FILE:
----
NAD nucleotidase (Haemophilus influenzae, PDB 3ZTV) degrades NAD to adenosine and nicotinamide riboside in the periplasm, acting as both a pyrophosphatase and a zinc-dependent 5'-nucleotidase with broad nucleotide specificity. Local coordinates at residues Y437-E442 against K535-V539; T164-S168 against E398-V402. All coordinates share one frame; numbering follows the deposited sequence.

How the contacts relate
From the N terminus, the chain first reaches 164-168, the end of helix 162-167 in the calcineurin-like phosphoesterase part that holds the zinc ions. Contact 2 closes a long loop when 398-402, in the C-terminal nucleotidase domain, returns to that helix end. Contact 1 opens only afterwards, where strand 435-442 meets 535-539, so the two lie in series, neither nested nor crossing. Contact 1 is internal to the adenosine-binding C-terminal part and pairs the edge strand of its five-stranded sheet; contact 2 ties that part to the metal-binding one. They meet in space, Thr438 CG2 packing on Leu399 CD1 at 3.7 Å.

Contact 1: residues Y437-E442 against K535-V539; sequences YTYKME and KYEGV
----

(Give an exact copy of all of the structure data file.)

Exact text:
NAD nucleotidase (Haemophilus influenzae, PDB 3ZTV) degrades NAD to adenosine and nicotinamide riboside in the periplasm, acting as both a pyrophosphatase and a zinc-dependent 5'-nucleotidase with broad nucleotide specificity. Local coordinates at residues Y437-E442 against K535-V539; T164-S168 against E398-V402. All coordinates share one frame; numbering follows the deposited sequence.

How the contacts relate
From the N terminus, the chain first reaches 164-168, the end of helix 162-167 in the calcineurin-like phosphoesterase part that holds the zinc ions. Contact 2 closes a long loop when 398-402, in the C-terminal nucleotidase domain, returns to that helix end. Contact 1 opens only afterwards, where strand 435-442 meets 535-539, so the two lie in series, neither nested nor crossing. Contact 1 is internal to the adenosine-binding C-terminal part and pairs the edge strand of its five-stranded sheet; contact 2 ties that part to the metal-binding one. They meet in space, Thr438 CG2 packing on Leu399 CD1 at 3.7 Å.

Contact 1: residues Y437-E442 against K535-V539; sequences YTYKME and KYEGV